Celtic spirituality has a long and distinguished ancestry with its origins in pre-Christian times.
It was inculturated among peoples in the far west of Europe, particularly in Ireland, Scotland
and the north and south-west of England. It was different from Roman Christianity in distinct
ways until the mid-7th century CE when Roman Christianity became the norm in Britain and
Ireland. This spirituality has endured throughout the centuries and has experienced a revival
from the latter half of the 20th century. From its inception, it has been closely linked to the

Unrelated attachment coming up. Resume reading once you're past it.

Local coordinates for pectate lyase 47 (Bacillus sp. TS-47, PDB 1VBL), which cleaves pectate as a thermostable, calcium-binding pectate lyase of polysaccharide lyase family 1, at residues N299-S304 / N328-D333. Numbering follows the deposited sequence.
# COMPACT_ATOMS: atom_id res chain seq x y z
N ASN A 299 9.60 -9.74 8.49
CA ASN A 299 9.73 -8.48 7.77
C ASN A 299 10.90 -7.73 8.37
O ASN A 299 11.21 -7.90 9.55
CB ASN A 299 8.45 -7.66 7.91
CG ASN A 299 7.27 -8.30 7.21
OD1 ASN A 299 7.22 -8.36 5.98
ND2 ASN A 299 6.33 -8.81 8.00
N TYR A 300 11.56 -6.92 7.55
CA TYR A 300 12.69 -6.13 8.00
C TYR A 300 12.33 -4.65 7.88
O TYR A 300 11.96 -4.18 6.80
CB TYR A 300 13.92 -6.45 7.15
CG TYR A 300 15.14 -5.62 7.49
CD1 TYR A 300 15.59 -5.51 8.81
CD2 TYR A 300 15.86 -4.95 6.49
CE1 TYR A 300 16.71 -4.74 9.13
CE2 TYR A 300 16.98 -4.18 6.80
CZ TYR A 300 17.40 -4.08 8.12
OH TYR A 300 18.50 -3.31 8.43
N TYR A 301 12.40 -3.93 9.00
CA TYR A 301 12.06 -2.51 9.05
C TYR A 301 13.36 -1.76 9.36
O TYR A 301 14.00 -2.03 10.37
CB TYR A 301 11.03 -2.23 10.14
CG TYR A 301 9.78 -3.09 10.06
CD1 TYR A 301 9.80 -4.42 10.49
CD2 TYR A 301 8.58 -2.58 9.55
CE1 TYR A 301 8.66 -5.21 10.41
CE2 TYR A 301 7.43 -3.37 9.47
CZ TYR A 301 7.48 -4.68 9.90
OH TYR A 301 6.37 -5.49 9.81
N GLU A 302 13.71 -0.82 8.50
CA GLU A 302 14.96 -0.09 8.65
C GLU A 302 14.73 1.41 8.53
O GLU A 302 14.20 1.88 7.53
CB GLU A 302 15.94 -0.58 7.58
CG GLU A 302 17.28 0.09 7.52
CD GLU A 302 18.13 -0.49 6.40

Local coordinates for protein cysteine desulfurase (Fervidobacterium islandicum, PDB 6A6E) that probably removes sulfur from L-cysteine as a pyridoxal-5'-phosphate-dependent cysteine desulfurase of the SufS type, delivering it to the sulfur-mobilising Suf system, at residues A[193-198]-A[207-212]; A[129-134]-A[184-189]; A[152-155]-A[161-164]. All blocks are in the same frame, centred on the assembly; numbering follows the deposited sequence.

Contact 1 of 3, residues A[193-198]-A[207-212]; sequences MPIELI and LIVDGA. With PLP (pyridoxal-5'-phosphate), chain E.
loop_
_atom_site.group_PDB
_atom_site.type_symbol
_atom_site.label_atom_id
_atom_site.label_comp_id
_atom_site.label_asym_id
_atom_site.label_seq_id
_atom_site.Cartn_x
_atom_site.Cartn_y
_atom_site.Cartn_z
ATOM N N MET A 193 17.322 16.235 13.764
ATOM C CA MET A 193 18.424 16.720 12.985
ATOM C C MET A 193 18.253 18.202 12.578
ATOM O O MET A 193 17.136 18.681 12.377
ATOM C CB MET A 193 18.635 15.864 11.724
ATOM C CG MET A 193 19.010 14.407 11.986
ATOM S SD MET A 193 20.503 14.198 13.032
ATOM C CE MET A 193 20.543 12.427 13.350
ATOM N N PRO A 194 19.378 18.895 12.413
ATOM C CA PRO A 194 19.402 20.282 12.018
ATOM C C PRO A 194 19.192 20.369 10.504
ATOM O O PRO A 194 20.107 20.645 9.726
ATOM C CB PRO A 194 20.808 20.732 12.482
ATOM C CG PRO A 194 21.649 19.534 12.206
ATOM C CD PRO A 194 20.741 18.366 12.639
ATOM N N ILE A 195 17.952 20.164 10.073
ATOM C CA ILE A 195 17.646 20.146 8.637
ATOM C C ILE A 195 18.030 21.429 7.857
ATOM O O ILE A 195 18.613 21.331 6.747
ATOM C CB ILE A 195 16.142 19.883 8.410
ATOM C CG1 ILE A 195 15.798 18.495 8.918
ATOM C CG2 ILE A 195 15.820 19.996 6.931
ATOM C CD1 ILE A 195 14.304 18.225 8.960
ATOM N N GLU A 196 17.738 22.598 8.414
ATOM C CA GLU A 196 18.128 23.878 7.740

environment. Over the years many key aspects of Celtic spirituality have been integrated in
many religious traditions and shows similarities with and can contribute to a new ethical
perspective on environmental issues. This article investigates the current environmental crisis
from a faith perspective and attempts to draw lessons from Celtic traditions of spirituality in
a scientific age.